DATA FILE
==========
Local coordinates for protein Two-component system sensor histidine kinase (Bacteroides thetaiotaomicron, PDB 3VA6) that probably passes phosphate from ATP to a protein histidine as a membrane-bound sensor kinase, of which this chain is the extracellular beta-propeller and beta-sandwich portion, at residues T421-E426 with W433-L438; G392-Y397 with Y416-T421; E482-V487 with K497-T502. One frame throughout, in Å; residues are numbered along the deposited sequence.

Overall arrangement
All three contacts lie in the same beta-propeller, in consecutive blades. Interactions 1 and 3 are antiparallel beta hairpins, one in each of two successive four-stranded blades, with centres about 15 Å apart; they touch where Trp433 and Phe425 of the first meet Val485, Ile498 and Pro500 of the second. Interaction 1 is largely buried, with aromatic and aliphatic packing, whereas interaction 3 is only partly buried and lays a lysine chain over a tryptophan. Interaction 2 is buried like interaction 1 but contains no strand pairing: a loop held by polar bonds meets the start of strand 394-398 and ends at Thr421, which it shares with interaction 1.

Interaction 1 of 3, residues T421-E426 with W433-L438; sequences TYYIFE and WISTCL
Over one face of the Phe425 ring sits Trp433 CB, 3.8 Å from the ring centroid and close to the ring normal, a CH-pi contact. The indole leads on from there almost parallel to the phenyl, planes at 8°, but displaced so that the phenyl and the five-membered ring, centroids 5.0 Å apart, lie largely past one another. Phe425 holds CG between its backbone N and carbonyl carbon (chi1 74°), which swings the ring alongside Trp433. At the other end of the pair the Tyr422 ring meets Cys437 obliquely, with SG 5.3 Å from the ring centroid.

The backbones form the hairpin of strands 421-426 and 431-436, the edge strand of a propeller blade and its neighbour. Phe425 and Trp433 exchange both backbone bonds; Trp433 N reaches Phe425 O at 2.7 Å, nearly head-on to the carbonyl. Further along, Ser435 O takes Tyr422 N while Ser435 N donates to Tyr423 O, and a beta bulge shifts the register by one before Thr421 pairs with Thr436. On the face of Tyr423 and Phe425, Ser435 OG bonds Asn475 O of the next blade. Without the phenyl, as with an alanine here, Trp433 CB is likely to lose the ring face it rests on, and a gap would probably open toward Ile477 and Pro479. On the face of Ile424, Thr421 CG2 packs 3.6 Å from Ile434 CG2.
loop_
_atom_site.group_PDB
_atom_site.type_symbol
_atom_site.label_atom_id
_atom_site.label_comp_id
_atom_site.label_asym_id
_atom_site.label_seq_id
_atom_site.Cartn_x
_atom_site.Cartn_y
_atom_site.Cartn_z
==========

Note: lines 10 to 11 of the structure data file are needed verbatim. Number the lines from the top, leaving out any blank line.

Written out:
_atom_site.label_atom_id
_atom_site.label_comp_id